LA County Puts Thousands of Kids on 'Voluntary' Probation for Merely Struggling With School
Date:  06-05-2017

Controversial program raises concerns that it is ineffective and counter-productive to keeping students in school
From Juvenile Justice Information Exchange:

LOS ANGELES — Marbella Munoz was a foster child for most of her life. As is true for many foster children bounced through multiple placements, she was frequently forced to change schools. Despite the repeated changes, Munoz said she managed to keep up her grades. When she was 17, school administrators told her she had been referred to a program called “school-based supervision.” The “supervision” was not provided by a school guidance counselor or a teacher but by a juvenile probation officer.

Munoz didn’t understand. “Although I was an ‘A’ student, I was referred to a probation officer at my high school who told me I would have to be on their caseload because I was changing schools too much,” Munoz said. The girl explained to the officer that the transfers were outside her control. “But I was told I had no option,” she said. Upset that she was on what appeared to be juvenile probation, although she’d done nothing against the law, Munoz at first refused to report to her assigned deputy probation officer. Then she dropped out of high school altogether. (She now attends the Youth Justice Coalition’s FREE L.A. High School.)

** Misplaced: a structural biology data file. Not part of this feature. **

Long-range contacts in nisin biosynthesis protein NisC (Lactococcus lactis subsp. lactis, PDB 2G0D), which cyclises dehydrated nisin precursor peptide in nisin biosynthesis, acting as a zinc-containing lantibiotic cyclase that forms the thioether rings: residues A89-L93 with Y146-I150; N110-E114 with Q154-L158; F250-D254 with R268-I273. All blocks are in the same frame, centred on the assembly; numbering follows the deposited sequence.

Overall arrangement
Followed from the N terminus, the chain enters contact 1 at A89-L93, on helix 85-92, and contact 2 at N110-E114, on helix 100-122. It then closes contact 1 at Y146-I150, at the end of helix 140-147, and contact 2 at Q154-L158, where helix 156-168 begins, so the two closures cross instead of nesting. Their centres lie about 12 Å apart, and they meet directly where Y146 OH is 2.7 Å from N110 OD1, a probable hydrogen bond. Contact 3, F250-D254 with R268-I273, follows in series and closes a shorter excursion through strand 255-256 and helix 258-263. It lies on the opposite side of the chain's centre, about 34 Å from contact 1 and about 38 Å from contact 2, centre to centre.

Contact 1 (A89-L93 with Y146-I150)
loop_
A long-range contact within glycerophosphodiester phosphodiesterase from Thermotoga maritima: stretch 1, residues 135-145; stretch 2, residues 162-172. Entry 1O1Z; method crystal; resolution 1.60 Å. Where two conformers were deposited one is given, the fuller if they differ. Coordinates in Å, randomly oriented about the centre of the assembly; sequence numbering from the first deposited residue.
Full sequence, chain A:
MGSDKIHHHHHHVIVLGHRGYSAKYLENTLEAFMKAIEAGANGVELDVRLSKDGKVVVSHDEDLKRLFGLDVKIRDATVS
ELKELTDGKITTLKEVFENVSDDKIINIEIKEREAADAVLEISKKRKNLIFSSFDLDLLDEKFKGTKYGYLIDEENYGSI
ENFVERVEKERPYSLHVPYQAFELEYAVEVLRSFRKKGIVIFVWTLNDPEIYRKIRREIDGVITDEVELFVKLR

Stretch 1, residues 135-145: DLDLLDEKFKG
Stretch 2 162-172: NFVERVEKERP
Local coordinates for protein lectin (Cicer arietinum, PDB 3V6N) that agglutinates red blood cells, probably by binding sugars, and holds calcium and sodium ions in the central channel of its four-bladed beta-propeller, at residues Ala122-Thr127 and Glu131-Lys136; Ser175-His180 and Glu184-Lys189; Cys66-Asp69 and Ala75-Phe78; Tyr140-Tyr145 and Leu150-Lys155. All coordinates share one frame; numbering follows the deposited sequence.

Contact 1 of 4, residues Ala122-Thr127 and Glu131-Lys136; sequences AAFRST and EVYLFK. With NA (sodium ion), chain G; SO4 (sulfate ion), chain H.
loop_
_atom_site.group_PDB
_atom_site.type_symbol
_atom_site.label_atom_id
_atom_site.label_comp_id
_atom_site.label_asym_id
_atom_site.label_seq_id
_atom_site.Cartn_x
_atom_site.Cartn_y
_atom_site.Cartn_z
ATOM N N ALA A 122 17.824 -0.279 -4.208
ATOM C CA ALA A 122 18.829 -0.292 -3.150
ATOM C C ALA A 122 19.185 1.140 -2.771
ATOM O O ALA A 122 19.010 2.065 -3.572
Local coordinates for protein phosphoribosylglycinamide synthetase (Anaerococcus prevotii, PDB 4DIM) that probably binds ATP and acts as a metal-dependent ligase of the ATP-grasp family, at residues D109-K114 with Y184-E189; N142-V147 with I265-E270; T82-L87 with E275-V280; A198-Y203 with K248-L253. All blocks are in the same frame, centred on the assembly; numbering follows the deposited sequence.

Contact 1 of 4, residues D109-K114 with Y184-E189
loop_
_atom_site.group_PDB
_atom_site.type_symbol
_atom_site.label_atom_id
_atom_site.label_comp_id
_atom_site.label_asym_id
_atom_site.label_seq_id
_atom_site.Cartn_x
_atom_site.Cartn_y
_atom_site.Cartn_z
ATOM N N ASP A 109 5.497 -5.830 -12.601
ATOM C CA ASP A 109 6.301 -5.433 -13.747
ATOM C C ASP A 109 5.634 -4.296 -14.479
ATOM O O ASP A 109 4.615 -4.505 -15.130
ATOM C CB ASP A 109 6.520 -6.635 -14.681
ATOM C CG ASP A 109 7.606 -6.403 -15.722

Munoz’ story comes from a new report, titled “WIC 236: ‘Pre-Probation’ Supervision of Youth of Color With No Prior Court or Probation Involvement,” that examines and analyzes a controversial youth crime prevention strategy run by the Los Angeles County Probation Department, the nation’s largest juvenile probation system. ( Read the report here. The program, known unofficially as “voluntary probation,” assigns children 10 to 17 considered by the county to be “at risk” to a professional probation officer, with their parent or guardian’s permission.

Like Munoz, the kids referred to voluntary probation have broken no laws and have no history of court or probation system contact Continue reading >>>